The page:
It’s going to take many years and loads of hard work to make America great. The political class isn’t going to do it for us; we have to do it ourselves. And that’s the hard part. Just at the moment, we’re all too busy fighting about whose lives matter (Black Lives Matter (just as much as everyone else)) and which corporate-owned political party to follow blindly (any lesser of two evils is still evil), and wasting time harboring suspicious about whatever those funny-looking people over there are doing over there.
Fear and loathing is no way to go through life, and it’s really no wonder that wages have stagnated, prices have risen, the social safety net has collapsed, and as far as voting goes, we’re stuck.
If you’re a lover of freedom, remember that ‘freedom’ is always and only for those things that you abhor:
- Freedom of Speech is the freedom to say disgusting, hateful things, and it’s useless if it only applies to nice things that you like to hear
- Freedom of the Press is the freedom to publish whatever—made-up slander, leaked documents, calls to action, whatever, as long as it doesn’t endanger
- Freedom of Religion is the freedom of all people of all faiths to worship, celebrate, practice those faiths in whatever way they see fit, from Native American dances and Santeria, to the Sabbath, Mass, and 5 times daily prayer
And I could go on.
And if you want to claim this as the Home of the Brave, remember that bravery is saying ‘hi’ and being friendly with your neighbors and those funny looking people at the grocery. Bravery is admitting that you’re wrong about things. Bravery is knowing when to back down. Bravery is speaking truth to power.
The women at the TSA screening area, working in hijab all day while white, middle class people glare at and suspect them and call them names are brave; the people at political rallies shouting slogans, not so much.
When it comes to women’s choice to cover their hair and to dress modestly in public, to take power over their bodies and who gets to leer at them, here in the U.S. (and in the West, more broadly), it’s an issue of freedom. It shouldn’t be about bravery. It’s my darling, adorable wife’s right to withhold her image and to cover herself just as much as it’s Kim Kardashian’s right to post naked selfies to Instagram.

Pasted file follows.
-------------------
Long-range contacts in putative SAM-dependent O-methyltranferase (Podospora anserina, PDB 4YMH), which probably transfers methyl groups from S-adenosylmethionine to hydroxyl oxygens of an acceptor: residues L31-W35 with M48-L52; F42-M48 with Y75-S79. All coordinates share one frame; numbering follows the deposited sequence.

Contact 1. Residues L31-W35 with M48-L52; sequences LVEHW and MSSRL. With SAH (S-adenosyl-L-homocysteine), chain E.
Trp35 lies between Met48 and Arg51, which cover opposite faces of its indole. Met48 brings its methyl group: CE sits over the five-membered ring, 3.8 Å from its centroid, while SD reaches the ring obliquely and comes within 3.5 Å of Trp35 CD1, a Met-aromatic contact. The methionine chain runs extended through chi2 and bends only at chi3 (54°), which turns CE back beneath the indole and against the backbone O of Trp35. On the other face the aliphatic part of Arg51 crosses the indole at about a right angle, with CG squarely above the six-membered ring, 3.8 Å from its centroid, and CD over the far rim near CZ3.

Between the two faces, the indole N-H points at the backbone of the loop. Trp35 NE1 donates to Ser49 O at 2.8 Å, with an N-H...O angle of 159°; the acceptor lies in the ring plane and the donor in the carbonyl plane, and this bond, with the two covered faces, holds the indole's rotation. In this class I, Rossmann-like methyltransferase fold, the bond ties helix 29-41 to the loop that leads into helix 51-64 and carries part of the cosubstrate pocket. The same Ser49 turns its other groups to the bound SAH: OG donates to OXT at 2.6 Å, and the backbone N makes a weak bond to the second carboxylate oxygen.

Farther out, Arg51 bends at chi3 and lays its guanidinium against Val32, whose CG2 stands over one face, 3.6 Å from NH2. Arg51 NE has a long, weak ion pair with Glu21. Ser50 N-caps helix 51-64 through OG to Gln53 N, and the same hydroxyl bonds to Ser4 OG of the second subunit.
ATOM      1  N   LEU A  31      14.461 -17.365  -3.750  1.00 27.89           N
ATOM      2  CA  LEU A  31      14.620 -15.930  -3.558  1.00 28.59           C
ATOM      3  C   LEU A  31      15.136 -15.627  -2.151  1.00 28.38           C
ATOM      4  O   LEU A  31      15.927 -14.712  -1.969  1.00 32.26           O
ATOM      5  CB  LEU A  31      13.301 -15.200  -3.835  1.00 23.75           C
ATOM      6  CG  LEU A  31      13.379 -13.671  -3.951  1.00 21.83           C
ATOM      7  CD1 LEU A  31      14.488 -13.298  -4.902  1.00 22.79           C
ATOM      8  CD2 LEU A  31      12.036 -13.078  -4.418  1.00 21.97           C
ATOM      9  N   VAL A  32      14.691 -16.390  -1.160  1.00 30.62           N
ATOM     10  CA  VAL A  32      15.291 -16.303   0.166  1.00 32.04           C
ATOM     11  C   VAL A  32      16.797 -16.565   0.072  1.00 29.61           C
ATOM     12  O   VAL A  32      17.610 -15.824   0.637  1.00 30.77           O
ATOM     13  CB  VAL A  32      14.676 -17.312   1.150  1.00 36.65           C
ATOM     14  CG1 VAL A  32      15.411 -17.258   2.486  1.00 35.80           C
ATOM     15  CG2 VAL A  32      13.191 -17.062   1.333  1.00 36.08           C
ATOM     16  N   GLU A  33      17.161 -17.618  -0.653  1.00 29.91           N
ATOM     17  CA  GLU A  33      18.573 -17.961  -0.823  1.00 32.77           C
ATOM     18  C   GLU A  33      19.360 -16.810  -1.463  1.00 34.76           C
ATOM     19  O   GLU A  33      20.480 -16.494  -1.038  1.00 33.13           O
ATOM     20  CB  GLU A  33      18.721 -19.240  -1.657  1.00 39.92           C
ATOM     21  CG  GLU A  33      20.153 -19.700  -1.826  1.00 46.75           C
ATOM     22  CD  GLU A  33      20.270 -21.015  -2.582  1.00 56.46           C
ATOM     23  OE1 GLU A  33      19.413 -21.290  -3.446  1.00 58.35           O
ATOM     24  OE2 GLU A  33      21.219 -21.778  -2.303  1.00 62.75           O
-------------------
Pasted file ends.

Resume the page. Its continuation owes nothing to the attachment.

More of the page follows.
Which would you prefer for your daughter? Your sister? Your wife? For me, it’s all up to my darling, adorable wife. To be honest, I prefer modesty: there’s a bit of mystery and empowerment in modesty that’s entirely missing in most contemporary western dress. But that’s me, and if the clothes available at stores these days is any indication, I’m in the minority in this great country. Really, though, it’s entirely up to my wife, and while I prefer modesty, I really just hope that she’s comfortable, in her clothes and in her skin.
She was neither in Arkansas.
On this Labor Day, try to take 5 minutes to consider some of your fellow workers. Consider the impact that those people’s cultural and religious practices have on you and your cultural and religious practice, and try to be brave enough to open up a little bit to difference and acknowledge that freedom means you’re not always going to like whatever they’re doing but they still get to do it. Sure, you have the right to talk trash about people and things about which you know next to nothing, but it’s not what Jesus (peace be upon him) would do. God made us all different colors and gave us different speech and different food and different ways of moving through the world precisely so we could get to know one another and appreciate His Power and Magnificence. All praise and thanks belong to God alone!
May God guide us all to be better to ourselves and each other, and may He protect our brothers and sisters in faith and in humanity, Amen.
*Due to some calendar errors, I published this a day early. Apologies.